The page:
Determinants of farmer awareness of water governance across gender dimensions in smallholder irrigation schemes in KwaZulu-Natal Province, South Africa
Water is a vital resource for irrigated agricultural production. Its availability and accessibility are critical for alleviating poverty and achieving food security in rural households. However, smallholder irrigated agriculture in South Africa faces limited water supply emanating from scheme governance problems, with weak institutional arrangements that fail to equitably and effectively govern water resources. South African water policy has been transforming over the years. However, statutory laws remain unknown in smallholder irrigation schemes. This study sought to assess farmer awareness of water governance and identify the determinants of farmer awareness of water governance dimensions across gender dimensions in Mooi River, Tugela Ferry, and Ndumo irrigation schemes. The study employed principal component analysis to generate water governance indices, that is, formal institutions, the existence and effectiveness of scheme constitutions, scheme committees and enforcement of informal rules in the scheme. The ordinary least square regression technique was then used to identify factors determining farmer awareness of formal and informal water institutions in the three irrigation schemes. The findings suggest that formal water institutions are unknown and factors such as household characteristics, scheme location, stakeholder participation and involvement in scheme decision-making processes significantly influence awareness of governance. Therefore, there is a need to raise farmer awareness of formal water institutions and to strengthen the informal institutions which are functional, recognised and in line with irrigation management transfer.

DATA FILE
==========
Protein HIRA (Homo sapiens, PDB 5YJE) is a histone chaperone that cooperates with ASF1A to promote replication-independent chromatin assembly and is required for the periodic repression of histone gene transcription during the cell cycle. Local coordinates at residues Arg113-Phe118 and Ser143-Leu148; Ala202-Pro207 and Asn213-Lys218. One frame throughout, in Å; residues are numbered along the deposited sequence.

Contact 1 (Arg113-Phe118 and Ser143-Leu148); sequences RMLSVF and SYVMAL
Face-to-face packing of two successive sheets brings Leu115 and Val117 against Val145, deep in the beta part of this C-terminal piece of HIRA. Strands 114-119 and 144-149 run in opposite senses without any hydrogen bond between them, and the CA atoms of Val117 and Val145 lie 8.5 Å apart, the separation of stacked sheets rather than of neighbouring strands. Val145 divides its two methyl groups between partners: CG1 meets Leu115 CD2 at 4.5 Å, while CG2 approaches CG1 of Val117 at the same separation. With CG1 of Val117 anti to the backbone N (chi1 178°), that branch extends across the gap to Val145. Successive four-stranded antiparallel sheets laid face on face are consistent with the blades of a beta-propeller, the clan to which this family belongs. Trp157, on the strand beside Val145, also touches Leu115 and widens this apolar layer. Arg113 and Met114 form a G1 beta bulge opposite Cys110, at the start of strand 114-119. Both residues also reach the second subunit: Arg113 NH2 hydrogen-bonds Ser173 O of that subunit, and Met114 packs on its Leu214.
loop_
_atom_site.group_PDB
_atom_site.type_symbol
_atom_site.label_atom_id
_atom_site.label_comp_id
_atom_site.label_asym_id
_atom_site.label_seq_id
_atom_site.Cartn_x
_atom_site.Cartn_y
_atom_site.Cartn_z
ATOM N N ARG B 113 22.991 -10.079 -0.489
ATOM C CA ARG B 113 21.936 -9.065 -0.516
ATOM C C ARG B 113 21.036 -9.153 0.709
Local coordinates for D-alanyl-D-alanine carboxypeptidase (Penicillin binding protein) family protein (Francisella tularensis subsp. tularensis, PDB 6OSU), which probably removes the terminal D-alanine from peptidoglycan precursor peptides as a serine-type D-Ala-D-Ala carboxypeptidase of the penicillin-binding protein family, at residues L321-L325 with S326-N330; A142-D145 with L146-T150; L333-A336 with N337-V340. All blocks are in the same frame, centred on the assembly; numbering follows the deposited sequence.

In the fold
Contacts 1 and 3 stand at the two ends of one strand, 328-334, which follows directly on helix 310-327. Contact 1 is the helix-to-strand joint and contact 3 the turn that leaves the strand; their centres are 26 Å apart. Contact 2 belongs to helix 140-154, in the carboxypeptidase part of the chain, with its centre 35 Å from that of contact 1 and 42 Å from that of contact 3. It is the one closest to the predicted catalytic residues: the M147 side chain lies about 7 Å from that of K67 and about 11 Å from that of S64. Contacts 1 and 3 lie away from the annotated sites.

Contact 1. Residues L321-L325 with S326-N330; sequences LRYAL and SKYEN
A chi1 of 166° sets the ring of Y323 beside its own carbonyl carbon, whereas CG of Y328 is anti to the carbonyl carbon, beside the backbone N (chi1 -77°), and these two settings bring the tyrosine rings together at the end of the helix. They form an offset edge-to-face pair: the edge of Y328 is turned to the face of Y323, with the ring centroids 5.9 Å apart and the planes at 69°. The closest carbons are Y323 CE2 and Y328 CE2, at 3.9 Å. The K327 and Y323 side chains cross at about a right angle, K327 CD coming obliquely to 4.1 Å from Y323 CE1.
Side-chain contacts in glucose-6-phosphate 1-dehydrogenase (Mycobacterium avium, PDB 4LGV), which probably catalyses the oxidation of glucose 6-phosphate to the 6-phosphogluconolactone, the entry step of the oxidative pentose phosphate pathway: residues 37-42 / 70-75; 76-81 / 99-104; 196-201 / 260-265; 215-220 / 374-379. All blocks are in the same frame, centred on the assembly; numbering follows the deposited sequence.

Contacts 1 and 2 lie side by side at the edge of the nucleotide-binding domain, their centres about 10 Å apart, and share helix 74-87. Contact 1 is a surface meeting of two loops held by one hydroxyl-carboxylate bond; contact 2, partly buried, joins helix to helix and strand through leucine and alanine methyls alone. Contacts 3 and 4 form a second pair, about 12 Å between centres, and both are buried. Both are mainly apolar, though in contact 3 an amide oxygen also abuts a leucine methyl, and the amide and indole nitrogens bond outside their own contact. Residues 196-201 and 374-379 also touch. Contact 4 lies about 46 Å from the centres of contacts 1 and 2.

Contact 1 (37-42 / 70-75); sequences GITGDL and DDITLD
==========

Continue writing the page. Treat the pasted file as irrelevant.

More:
This work is licensed under a Creative Commons Attribution-NonCommercial 4.0 International License.
The content of this journal is licensed under a Creative Commons Attribution Licence. Users are permitted to read, download, copy, distribute, print, search or link to the full texts of the articles in this journal under the terms of this Licence, without asking prior permission from the publisher or the author, provided the source is attributed. Copyright is retained by the authors.